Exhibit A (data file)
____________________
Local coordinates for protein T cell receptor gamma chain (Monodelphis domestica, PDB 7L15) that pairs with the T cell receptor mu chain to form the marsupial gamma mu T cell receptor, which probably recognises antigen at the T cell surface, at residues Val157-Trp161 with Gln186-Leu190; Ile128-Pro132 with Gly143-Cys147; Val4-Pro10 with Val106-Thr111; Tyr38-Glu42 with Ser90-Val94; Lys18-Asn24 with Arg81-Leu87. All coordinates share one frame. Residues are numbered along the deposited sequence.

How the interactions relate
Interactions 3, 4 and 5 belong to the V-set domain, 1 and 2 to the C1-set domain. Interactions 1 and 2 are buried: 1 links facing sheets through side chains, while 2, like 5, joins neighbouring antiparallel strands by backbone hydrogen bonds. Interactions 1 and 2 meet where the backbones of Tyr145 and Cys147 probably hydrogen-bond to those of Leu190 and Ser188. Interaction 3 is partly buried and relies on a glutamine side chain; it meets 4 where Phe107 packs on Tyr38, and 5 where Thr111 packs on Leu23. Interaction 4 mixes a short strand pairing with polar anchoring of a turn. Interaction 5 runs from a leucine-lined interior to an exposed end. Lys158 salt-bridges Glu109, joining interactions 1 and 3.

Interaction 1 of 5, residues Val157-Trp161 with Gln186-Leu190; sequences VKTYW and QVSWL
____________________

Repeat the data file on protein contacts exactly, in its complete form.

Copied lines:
Local coordinates for protein T cell receptor gamma chain (Monodelphis domestica, PDB 7L15) that pairs with the T cell receptor mu chain to form the marsupial gamma mu T cell receptor, which probably recognises antigen at the T cell surface, at residues Val157-Trp161 with Gln186-Leu190; Ile128-Pro132 with Gly143-Cys147; Val4-Pro10 with Val106-Thr111; Tyr38-Glu42 with Ser90-Val94; Lys18-Asn24 with Arg81-Leu87. All coordinates share one frame. Residues are numbered along the deposited sequence.

How the interactions relate
Interactions 3, 4 and 5 belong to the V-set domain, 1 and 2 to the C1-set domain. Interactions 1 and 2 are buried: 1 links facing sheets through side chains, while 2, like 5, joins neighbouring antiparallel strands by backbone hydrogen bonds. Interactions 1 and 2 meet where the backbones of Tyr145 and Cys147 probably hydrogen-bond to those of Leu190 and Ser188. Interaction 3 is partly buried and relies on a glutamine side chain; it meets 4 where Phe107 packs on Tyr38, and 5 where Thr111 packs on Leu23. Interaction 4 mixes a short strand pairing with polar anchoring of a turn. Interaction 5 runs from a leucine-lined interior to an exposed end. Lys158 salt-bridges Glu109, joining interactions 1 and 3.

Interaction 1 of 5, residues Val157-Trp161 with Gln186-Leu190; sequences VKTYW and QVSWL